Cold temps mean check up on car battery, tires


After a zero degree night, when you give the engine a go, it may not have that same roar. And that means it's that time of year when you need to make sure the car battery and the tires are ready to roll.

Bundling up just to fill up with gas and as you pull into the car service shop it's also not uncommon to see mechanics replacing a car battery.

"The biggest thing this time of year is the battery," said Jay Billingsley owner of Billingsley BP in South Shores. "The battery is kind of like the heart and soul of the electrical system. It's one of the things that's most affected by the cold... The battery needs to be good and strong in order to spin the engine over well."

Billingsley BP Service Center just put in a new battery in a jeep.

"This time of year you usually see a lot more problems with batteries, of course but then also tires," he said.

And that's exactly what Gail Venters fixed because as temperatures drop, tire pressure can fall.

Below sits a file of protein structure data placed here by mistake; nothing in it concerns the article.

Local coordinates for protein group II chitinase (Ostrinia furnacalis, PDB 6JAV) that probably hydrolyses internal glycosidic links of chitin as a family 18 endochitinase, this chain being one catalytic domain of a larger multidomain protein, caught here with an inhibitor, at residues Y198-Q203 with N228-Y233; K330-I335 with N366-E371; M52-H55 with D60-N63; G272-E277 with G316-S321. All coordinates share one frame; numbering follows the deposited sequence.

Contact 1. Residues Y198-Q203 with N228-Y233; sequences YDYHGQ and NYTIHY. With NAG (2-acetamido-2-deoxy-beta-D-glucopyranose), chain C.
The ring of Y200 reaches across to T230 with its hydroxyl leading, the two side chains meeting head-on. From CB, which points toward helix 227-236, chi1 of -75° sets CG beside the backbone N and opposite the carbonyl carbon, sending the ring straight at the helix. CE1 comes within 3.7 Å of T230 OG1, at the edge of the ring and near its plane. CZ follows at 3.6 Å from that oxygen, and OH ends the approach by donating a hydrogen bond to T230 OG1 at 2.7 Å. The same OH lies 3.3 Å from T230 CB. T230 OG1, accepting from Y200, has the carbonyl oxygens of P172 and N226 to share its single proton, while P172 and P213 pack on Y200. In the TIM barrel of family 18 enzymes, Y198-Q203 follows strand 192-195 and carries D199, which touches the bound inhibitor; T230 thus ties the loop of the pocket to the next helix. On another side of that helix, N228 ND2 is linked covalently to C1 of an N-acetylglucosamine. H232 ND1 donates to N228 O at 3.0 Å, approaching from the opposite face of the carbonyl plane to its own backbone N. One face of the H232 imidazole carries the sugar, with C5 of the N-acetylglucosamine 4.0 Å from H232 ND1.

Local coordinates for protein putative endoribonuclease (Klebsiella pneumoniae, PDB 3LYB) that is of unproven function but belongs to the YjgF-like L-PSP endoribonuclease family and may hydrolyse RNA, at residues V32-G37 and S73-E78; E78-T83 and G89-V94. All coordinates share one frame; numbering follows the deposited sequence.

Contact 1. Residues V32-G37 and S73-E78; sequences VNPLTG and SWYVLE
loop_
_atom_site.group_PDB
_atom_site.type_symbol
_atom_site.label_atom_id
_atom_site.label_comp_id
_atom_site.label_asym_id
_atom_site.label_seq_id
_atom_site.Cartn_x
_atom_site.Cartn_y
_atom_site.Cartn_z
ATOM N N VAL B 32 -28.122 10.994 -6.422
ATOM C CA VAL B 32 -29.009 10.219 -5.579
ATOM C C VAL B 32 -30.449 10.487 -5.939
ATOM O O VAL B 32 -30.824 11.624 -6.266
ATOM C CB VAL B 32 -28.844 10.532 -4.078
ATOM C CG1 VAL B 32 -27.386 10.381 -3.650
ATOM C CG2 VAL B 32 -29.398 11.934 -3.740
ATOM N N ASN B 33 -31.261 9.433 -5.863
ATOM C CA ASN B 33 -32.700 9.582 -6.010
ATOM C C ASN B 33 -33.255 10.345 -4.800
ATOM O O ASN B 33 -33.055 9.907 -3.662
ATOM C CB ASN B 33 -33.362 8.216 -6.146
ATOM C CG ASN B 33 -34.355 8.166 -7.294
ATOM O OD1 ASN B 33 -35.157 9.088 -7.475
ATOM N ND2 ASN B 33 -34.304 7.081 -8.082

"We have one tire that keeps going down every time it gets cold so like every couple of weeks we have to stop, so I probably need new tires," Venters said with a laugh.

Venters' tire checked in at 23 PSI. It's supposed to be at 32 PSI, which can be a problem because worst case scenario: "They're just a little bit low, the tire can actually come dislodged from the wheel and then all of the air is going to escape and you're stranded," Billingsley explained.

So before driving off, make sure drivers and their car are equipped for the cold.

If a car owners decides to wash their car, Billingsley said to make sure a majority of the water is gone before going out into the cold temperatures. If not and temperatures drop below 10 to 15 degrees, people could freeze their doors shut or break their windows if they try to roll them down. But he said it is important to keep their car clean to prevent corrosion.

If cars are going to be left outside for a long period of time, starting the car every couple of days or once a week can help. And keep the gas tank about two thirds full to prevent the fuel line from freezing. If you do get stuck in the winter weather, keep emergency numbers nearby like a towing company.

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